Don’t let the headlines fool you - The Great Barrier Reef is struggling, certainly, but it isn’t dead yet.
A hyperbolic, tongue-in-cheek obituary published by Outside Magazine this week declared the death of Australia’s Great Barrier Reef due to a long illness. Yet scientists say that the reef can still be saved - but only if people think that there is something left to save.
“The Great Barrier Reef of Australia passed away in 2016 after a long illness. It was 25 million years old,” wrote Outside’s Rowan Jacobsen, adding that, “No one knows if a serious effort could have saved the reef, but it is clear that no such effort was made.”
It is true that the Great Barrier Reef is in trouble. The longest-running coral bleaching event in history is ongoing - rising water temperatures are damaging for coral reefs, and as the world warms, its oceans will warm as well.
So, too, is it true that human efforts to save the reef have often lagged far behind what is necessary to save and revive this and other coral reefs.
Mr. Jacobsen cites Australia’s decision to remove a chapter about the Great Barrier Reef from a UNESCO report on the impact of climate change on World Heritage sites as one example of how humans have ignored the reef’s plight. Australia was concerned that including the Great Barrier Reef in the report would curtail reef tourism, a massive source of income for the country.
Yet there is still hope for the Great Barrier Reef. More than half of the reef is still alive. And critics say that declaring the reef dead now is to give up hope entirely at a time when the reef most needs help.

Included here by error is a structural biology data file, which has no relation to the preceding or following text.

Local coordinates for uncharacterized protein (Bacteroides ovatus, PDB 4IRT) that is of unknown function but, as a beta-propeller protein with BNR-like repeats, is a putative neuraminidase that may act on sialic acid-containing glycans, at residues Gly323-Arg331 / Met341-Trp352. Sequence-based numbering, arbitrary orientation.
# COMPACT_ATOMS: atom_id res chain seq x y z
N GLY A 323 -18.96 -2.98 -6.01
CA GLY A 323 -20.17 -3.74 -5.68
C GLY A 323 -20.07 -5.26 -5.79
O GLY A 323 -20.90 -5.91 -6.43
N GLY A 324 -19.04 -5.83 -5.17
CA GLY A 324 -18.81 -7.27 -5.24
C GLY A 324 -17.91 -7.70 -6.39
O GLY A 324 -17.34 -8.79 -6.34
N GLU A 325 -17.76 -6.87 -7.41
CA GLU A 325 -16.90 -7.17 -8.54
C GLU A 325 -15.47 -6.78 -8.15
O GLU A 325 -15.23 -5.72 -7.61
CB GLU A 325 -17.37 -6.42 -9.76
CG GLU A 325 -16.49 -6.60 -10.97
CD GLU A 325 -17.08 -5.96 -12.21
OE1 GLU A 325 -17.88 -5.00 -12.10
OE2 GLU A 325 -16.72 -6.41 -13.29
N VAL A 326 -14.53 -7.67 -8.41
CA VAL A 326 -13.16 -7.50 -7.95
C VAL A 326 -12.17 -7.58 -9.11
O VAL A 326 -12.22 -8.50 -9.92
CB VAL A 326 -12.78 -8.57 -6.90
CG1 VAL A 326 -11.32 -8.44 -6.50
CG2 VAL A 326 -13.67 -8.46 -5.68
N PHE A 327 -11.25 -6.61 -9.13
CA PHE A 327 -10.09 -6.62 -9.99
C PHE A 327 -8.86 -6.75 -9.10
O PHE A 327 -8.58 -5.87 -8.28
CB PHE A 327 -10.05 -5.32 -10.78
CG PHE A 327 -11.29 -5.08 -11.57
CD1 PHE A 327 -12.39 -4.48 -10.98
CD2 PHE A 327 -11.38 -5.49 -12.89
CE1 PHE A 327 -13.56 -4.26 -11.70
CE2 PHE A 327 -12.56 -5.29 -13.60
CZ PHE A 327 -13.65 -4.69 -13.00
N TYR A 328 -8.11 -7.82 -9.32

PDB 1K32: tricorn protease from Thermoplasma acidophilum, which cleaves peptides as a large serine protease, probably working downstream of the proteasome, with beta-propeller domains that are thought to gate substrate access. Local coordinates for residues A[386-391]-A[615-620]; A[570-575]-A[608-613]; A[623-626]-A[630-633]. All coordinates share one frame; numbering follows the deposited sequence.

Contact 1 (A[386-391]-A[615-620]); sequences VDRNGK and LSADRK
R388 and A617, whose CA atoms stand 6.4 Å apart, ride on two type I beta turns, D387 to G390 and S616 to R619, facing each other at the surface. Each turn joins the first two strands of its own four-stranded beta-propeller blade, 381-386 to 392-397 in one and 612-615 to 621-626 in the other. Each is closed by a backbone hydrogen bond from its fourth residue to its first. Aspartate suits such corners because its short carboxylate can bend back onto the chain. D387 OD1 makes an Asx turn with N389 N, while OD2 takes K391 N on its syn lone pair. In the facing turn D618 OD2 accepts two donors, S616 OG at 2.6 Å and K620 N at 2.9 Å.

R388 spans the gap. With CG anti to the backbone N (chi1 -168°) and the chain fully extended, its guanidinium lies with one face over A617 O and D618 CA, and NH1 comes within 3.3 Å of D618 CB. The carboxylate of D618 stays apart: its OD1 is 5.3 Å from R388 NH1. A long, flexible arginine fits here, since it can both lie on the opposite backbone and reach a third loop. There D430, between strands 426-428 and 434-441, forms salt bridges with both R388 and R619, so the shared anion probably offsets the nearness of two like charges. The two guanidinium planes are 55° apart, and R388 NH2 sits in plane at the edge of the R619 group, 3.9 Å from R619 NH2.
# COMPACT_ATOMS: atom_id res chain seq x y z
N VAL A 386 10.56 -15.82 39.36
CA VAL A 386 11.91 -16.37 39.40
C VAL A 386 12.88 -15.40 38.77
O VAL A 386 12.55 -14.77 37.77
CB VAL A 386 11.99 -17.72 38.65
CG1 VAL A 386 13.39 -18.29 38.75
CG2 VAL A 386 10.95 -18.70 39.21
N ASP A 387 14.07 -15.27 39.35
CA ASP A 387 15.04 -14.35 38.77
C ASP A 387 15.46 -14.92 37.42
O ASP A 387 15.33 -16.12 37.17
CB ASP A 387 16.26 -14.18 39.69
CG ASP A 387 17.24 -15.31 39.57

“We can and must save the Great Barrier Reef ― it supports 70,000 jobs in reef tourism,” ARC Centre of Excellence for Coral Reef Studies director Terry Hughes told the Huffington Post. “Large sections of it (the southern half) escaped from the 2016 bleaching, and are in reasonable shape. The message should be that it isn’t too late for Australia to lift its game and better protect the GBR, not we should all give up because the GBR is supposedly dead.”
In September, The Christian Science Monitor reported that scientists discovered a second Great Barrier Reef hiding behind the first. Its massive structures give scientists a new arena to explore the changes that warming oceans and acidification can bring to a reef.
The Monitor’s Ben Rosen reported in June that reefs with dependent human populations often show signs of being the most resilient, likely because their human stewards are acutely aware of the reef’s importance.
Some studies even show that different varieties of coral are more resilient than others, Mr. Rosen reports.
Others say that testing the millions of microbes that make their homes in coral reefs could help scientists identify which parts of a reef are failing before the coral bleaches, helping possibly save at-risk sections.
Some, however, say that the Outside obituary may be the wake-up call the world needs:
“As a coral biologist who has been working for a decade and a half to understand the reefs problems, and let reef managers and others know what the problems are so they can be addressed, I can tell you it is a very frustrating and heart-breaking job,” Hawaii Institute of Marine Biology coral expert Greta Aeby told the Huffington Post. “So maybe an article like that is what is needed ... although I doubt if it will really make a difference.”
The Great Barrier Reef "obituary" concludes:
It is survived by the remnants of the Belize Barrier Reef and some deepwater corals.
In lieu of flowers, donations can be made to Ocean Ark Alliance.